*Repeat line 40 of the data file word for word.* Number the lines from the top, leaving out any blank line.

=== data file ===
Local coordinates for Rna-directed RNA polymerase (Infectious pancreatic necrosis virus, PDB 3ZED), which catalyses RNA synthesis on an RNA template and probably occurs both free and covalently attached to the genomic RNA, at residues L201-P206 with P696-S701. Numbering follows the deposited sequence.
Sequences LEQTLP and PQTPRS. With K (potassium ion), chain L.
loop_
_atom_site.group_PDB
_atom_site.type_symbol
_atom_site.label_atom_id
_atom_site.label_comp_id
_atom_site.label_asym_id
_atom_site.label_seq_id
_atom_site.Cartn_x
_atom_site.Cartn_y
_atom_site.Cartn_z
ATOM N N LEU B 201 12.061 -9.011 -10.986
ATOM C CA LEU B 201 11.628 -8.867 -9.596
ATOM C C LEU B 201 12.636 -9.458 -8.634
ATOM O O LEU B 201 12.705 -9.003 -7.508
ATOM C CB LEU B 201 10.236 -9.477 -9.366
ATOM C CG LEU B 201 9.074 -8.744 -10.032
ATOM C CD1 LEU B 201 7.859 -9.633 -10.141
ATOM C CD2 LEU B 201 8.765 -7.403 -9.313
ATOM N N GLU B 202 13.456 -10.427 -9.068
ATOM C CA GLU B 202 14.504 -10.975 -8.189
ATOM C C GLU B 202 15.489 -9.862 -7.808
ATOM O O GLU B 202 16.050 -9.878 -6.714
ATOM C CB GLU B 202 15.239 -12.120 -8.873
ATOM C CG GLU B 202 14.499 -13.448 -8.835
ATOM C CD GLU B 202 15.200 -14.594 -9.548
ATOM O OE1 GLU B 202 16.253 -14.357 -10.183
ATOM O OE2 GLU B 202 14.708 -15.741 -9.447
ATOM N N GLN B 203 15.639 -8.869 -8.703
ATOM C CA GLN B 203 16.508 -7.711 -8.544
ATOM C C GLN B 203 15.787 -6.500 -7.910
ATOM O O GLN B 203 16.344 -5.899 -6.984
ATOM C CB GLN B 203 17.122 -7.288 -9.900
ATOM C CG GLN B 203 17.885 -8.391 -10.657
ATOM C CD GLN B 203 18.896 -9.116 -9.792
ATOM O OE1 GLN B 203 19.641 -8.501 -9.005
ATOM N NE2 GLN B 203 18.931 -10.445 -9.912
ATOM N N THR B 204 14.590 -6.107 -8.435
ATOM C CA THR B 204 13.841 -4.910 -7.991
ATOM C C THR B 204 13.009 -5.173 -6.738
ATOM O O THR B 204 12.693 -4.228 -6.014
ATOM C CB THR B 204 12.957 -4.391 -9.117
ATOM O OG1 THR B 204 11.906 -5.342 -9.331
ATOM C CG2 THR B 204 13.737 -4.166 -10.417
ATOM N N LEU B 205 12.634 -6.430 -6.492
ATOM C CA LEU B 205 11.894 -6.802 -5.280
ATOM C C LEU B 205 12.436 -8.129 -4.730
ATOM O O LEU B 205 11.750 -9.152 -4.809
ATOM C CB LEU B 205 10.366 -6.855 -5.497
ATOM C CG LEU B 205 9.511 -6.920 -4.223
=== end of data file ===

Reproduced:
ATOM C CA THR B 204 13.841 -4.910 -7.991